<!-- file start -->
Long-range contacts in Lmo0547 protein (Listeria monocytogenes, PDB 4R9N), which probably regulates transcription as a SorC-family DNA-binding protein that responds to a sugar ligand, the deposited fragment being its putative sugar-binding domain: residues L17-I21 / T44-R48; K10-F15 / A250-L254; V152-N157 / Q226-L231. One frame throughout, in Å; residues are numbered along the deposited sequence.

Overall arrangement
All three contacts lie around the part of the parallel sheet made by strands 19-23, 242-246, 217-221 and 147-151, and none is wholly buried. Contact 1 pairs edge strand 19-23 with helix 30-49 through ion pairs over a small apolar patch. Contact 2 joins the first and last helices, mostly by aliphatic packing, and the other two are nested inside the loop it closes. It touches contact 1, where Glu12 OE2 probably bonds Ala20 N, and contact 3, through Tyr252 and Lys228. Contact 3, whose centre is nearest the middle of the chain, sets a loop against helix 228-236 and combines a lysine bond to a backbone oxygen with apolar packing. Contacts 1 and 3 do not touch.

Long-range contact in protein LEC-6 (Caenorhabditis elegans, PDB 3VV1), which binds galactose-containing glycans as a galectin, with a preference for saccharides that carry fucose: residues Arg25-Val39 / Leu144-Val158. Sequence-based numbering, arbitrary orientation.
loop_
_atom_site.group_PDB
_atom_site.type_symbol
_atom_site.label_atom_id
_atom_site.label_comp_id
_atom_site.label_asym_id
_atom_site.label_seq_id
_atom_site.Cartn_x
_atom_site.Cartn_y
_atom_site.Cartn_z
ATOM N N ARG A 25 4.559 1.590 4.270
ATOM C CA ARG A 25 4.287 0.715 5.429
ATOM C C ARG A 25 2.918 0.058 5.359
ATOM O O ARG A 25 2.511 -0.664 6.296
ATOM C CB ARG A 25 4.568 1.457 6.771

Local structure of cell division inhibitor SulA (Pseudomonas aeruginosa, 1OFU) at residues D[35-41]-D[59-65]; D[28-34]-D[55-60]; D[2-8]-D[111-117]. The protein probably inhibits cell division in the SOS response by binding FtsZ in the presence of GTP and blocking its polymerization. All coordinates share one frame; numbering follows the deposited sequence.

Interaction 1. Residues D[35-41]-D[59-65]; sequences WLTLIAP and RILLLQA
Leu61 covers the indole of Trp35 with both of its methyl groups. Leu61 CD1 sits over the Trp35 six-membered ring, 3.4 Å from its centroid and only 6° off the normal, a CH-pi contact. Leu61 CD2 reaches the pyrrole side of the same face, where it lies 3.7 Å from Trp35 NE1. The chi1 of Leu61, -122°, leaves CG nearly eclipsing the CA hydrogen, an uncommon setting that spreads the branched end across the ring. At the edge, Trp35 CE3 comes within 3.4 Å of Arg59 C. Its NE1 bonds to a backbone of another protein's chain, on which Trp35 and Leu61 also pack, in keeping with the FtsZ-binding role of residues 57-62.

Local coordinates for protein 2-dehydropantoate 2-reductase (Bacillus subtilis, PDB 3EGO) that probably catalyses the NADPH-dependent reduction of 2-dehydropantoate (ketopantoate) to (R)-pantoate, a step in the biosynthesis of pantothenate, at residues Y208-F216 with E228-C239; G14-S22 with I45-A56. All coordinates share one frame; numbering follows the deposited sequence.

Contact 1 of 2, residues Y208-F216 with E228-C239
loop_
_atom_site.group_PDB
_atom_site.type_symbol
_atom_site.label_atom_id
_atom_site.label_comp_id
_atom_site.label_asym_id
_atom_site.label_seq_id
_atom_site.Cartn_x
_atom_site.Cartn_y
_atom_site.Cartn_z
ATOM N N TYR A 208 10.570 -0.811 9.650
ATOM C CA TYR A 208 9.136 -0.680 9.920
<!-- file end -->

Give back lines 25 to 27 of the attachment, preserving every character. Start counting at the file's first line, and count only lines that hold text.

loop_
_atom_site.group_PDB
_atom_site.type_symbol